Gently Used: Helping Your Teen Spruce Up Their First Car

Posted on Sep 4 2015 - 2:58am by Desk of Editor

Most families get their teens a used car for their first vehicle. It’s an unwritten rule of parenting. Why do this? Because parents know that there will be dents and dings, and a new car just isn’t worth the risk. So, here are some tips on choosing a used car that’s still safe for your youngster.

Teen Spruce Up Their First Car

Search For Cars Through Dealerships

Searching for a car through a respected dealership is probably the best way to go. With private sellers, you don’t really know what you’re buying. It could be good. It could be bad. But, when you buy from a trusted dealership, you can at least take the vehicle back if there’s a problem.

Most dealers also have some kind of inspection process to make sure the vehicle is in good working order before selling it. Ask about any guarantees on the inspection or what they do before the car is put up for sale. Used car dealers will typically sell a vehicle that’s 5 to 10 years old, but you’ll be hard pressed to find high-mileage or very old models.

For that, you’ll need to search online classifieds. If you do go this route, have the vehicle inspected by a trusted mechanic before you buy it.

Get It Inspected

Getting your vehicle inspected isn’t a difficult process. Just make sure you take it to a mechanic you trust. Your mechanic will diagnose any problems and tell you about how much it might be to fix everything. From there, you can take the car back to the dealer or seller and use the repairs as leverage in negotiations.

And, while this doesn’t always work, it can and you should at least try it.

For example, a common problem with northern vehicles is that brake and gas lines rust out. If you know this is a problem on a vehicle you’re about to buy, you can negotiate for money off the vehicle so you can get the repairs done. Most sellers will be flexible on the price if it’s not already selling for below market value.

And, normally, negotiable repairs are limited to critical systems. So, if there’s impending doom in the windshield wiper blades, you will probably have to eat the cost and pay for replacement wipers yourself. If the problem is in the fuel system or heating and air conditioning, you can probably negotiate that down to get it fixed. If the seller won’t budge, move on to another vehicle. There’s plenty of them out there.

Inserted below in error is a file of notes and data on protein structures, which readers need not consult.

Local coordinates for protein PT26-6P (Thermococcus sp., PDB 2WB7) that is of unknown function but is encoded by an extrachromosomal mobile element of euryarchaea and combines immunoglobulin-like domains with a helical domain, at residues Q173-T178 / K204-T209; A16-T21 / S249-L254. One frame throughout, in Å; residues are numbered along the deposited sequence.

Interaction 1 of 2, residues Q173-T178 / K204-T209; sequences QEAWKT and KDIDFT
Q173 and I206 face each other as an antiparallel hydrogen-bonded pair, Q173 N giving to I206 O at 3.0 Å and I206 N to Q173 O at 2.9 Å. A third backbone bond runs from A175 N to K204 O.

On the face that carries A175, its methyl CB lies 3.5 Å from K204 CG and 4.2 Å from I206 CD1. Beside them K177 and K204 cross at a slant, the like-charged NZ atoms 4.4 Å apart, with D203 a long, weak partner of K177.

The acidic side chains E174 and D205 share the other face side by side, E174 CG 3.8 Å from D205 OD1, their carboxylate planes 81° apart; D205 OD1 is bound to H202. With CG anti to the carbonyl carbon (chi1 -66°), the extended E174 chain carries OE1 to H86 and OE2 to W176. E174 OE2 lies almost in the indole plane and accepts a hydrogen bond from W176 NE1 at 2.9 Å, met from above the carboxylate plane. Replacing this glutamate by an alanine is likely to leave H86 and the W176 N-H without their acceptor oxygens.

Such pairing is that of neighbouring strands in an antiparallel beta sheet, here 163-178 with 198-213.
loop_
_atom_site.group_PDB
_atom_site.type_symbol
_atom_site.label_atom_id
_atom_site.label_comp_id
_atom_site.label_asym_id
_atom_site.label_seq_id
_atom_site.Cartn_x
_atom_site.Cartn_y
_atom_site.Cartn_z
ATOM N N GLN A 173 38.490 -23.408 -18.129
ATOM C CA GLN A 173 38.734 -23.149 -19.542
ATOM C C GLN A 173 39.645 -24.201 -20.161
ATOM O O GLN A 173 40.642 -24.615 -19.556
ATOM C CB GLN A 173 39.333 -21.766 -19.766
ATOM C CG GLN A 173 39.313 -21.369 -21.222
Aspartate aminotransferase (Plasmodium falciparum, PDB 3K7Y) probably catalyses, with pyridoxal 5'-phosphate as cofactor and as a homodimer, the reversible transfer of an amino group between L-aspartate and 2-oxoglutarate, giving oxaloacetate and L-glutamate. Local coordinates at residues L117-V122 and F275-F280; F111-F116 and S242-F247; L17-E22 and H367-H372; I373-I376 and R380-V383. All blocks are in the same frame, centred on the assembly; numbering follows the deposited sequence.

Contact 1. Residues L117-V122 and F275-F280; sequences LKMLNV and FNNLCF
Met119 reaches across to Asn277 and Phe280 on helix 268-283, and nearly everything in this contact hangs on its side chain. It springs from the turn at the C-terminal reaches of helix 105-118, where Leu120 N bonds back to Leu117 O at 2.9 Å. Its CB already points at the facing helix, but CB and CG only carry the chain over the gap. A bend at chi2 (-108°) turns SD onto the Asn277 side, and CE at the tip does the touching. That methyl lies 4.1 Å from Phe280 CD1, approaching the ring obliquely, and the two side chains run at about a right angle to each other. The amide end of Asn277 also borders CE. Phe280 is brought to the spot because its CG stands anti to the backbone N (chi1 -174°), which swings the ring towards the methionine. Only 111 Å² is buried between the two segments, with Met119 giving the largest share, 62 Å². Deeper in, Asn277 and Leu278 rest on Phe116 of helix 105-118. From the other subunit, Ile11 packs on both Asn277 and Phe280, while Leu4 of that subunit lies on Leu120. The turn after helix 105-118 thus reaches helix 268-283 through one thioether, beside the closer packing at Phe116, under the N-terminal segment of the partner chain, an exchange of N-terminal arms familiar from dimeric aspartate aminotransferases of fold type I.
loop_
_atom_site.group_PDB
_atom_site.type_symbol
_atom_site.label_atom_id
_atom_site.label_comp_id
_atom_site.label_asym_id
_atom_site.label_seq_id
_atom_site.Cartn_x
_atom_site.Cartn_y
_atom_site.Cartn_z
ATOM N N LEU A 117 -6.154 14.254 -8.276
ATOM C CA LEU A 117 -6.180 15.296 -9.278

Tidy It Up

Spend time cleaning it up. New car seat covers can really make a dramatic difference on the interior and make it look almost new. A steering wheel cover can hide years of wear and tear on the steering wheel, and a new paint job on the outside can help make the car look young and fresh again.

Newer paint additives and coatings can also make it more difficult, or impossible, to scratch the surface of the vehicle. This will prolong the life of the body, and reduce future maintenance. If you can afford it, use a product like Ceramicpro (usually available through detailing shops or dealers) to protect the paint from stone chips and scratches.

A simple shop vacuum, car paint wash (not detergent), and wax is usually all that’s needed to keep the vehicle looking great.

Keep A Log Of Maintenance Done On It

Stay on top of the mechanical maintenance. Follow the manufacturer’s instructions for replacing the oil and filter, the in-cabin filter (if there is one), the spark plugs, cap and rotor electrical system, the brakes, rotors, clutch and flywheel (if the vehicle is a standard transmission), and timing belt or chain and water pump.

Manufacturers usually list regular maintenance intervals along with the suggested work that needs to be done. If you follow the routine maintenance schedule, there’s no reason why the vehicle shouldn’t last for several hundred thousand miles, especially if it’s an import like Honda, Toyota, or Nissan.

Rotate the tires on a regular basis, and check the tire pressure once weekly and inflate or deflate the tires as necessary. Clean the vehicle weekly, and log everything you fix.

Doing this might seem like a lot of work, and for your teen, it probably will feel like a lot of responsibility. But, this is the price of owning a vehicle. You should spend time relaying and teaching this to your child so they he or she grows up with an appreciation and respect for the responsibility of owning a vehicle.

Rebecca Warrington has worked in child education for many years. She likes to provide her insights online and has also guested on a number of different websites.